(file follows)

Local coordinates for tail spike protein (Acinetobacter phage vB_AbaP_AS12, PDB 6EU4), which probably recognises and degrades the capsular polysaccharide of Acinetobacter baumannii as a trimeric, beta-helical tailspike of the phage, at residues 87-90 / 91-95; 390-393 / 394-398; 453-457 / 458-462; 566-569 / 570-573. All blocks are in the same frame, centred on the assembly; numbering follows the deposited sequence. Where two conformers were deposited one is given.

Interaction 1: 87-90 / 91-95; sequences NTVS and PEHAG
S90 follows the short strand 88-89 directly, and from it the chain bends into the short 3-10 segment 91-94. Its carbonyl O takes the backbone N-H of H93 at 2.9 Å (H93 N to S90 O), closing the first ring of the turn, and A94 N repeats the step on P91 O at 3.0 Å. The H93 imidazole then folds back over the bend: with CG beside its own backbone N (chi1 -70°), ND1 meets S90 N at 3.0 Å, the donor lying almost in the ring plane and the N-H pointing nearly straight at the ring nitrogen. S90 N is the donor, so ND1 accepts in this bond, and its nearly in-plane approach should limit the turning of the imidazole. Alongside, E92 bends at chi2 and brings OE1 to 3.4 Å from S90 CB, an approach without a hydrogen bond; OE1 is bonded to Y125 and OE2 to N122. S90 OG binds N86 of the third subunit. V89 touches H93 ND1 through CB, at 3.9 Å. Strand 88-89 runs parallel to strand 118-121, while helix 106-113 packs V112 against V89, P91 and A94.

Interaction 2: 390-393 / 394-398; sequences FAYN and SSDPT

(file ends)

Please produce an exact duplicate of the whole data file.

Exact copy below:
Local coordinates for tail spike protein (Acinetobacter phage vB_AbaP_AS12, PDB 6EU4), which probably recognises and degrades the capsular polysaccharide of Acinetobacter baumannii as a trimeric, beta-helical tailspike of the phage, at residues 87-90 / 91-95; 390-393 / 394-398; 453-457 / 458-462; 566-569 / 570-573. All blocks are in the same frame, centred on the assembly; numbering follows the deposited sequence. Where two conformers were deposited one is given.

Interaction 1: 87-90 / 91-95; sequences NTVS and PEHAG
S90 follows the short strand 88-89 directly, and from it the chain bends into the short 3-10 segment 91-94. Its carbonyl O takes the backbone N-H of H93 at 2.9 Å (H93 N to S90 O), closing the first ring of the turn, and A94 N repeats the step on P91 O at 3.0 Å. The H93 imidazole then folds back over the bend: with CG beside its own backbone N (chi1 -70°), ND1 meets S90 N at 3.0 Å, the donor lying almost in the ring plane and the N-H pointing nearly straight at the ring nitrogen. S90 N is the donor, so ND1 accepts in this bond, and its nearly in-plane approach should limit the turning of the imidazole. Alongside, E92 bends at chi2 and brings OE1 to 3.4 Å from S90 CB, an approach without a hydrogen bond; OE1 is bonded to Y125 and OE2 to N122. S90 OG binds N86 of the third subunit. V89 touches H93 ND1 through CB, at 3.9 Å. Strand 88-89 runs parallel to strand 118-121, while helix 106-113 packs V112 against V89, P91 and A94.

Interaction 2: 390-393 / 394-398; sequences FAYN and SSDPT